Thumbs up, thumbs down

March 28, 2009

Thumbs down to the Washington County Commissioners, for approving $520,000 worth of new county personnel positions. At a time when many county residents are dealing with being laid off or having their hours reduced, government should do its part by doing more with less.

Thumbs up to the Jefferson County (W.Va.) Commission, for agreeing to hold the line on property taxes, offsetting a drop in revenues with budget cuts. When the county residents find they have less money coming in, they spend less. Taxpayer-funded agencies should do so, too.

Thumbs up to the late Marjorie Ann Jamison, for her 35 years of dedicated service teaching history at Boonsboro Middle School and her contributions as a member of the Sharpsburg Town Council since 2001. In both roles, she made a big difference.

Thumbs down to Michael Todd Cox, 41, of Germantown, Md., for causing the death of Colton Lee James, a 2-month-old infant in December 2007. The Jefferson County, W.Va. child died of blunt force trauma to the side of his head. Cox faces 10 to 40 years in prison, during which he would have plenty of time reflect on the life that child might have had.


Thumbs up to the Maryland senate subcommittee that voted in favor of full funding for the University System of Maryland's Hagerstown campus, in the face of a House panel's recommendation that would cut local campus funding by $500,000. Thanks to the senators.

Thumbs up to Chris Brechbill, a Fayetteville, Pa., dairy farmer who is proposing to harvest the methane from his 600 cows, saving an estimated $61,000 a year in power costs and leaving him with some electricity to sell. And the manure he spreads on fields wouldn't stink.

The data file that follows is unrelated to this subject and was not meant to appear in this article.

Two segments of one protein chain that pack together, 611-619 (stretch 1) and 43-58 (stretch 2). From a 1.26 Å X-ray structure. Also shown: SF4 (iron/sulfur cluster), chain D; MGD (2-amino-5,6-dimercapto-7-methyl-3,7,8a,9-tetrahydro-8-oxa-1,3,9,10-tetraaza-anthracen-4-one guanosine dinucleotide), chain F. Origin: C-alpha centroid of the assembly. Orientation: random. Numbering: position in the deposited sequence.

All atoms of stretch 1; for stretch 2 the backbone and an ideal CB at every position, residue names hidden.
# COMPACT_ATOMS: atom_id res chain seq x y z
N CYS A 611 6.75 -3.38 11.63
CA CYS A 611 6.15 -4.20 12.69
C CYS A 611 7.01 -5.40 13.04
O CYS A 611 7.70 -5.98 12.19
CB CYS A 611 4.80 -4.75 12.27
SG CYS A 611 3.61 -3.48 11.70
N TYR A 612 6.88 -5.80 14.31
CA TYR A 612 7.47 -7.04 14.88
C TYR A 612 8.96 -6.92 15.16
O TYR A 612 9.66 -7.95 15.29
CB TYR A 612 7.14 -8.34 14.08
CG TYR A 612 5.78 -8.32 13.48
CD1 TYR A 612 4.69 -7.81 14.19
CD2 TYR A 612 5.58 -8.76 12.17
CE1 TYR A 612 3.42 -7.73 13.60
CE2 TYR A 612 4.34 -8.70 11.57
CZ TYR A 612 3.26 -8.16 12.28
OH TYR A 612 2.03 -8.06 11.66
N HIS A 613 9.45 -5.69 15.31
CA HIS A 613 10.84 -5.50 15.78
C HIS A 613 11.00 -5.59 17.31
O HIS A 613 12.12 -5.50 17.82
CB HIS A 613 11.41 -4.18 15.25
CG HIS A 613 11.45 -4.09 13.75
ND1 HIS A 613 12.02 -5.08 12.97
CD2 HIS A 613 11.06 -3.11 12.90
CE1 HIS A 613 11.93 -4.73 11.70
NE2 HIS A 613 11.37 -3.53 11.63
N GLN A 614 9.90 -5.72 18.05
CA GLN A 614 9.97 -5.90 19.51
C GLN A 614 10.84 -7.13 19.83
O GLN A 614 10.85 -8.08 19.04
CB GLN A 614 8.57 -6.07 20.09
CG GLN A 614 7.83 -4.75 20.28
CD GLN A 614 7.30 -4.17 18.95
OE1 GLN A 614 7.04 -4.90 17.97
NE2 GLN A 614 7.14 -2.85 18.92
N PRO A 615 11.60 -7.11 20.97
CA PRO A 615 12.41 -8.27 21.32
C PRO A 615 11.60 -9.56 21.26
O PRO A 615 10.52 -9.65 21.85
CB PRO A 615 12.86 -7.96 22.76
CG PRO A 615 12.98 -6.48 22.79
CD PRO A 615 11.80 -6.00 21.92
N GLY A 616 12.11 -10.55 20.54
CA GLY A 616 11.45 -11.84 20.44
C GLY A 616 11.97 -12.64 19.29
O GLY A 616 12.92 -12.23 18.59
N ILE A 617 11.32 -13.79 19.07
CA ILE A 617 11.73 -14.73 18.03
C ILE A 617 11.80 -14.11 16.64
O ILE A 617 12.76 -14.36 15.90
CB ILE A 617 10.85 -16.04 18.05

Thumbs up to U.S. Sen. Benjamin Cardin, D-Maryland, for his proposal to allow newspapers to run as nonprofits, to keep them in business. We're not sure many companies would go for such a proposal, but Cardin is at least thinking about ways to keep these valuable public watchdogs financially viable.

Thumbs down to the U.S. Department of Housing and Urban Development, for the $250,000 earmark for Premium Standard Farms, a Smithfield, Va.-based hog-raising operation whose operators want to develop a test lagoon to dewater swine manure. Let Premium build it with its own money.

Thumbs up to the West Virginia Senate Education Committee, for its efforts to save the PROMISE scholarship program, which provides college tuition to students who achieve certain grade point averages. Times may be tough, but cutting education now isn't the answer.

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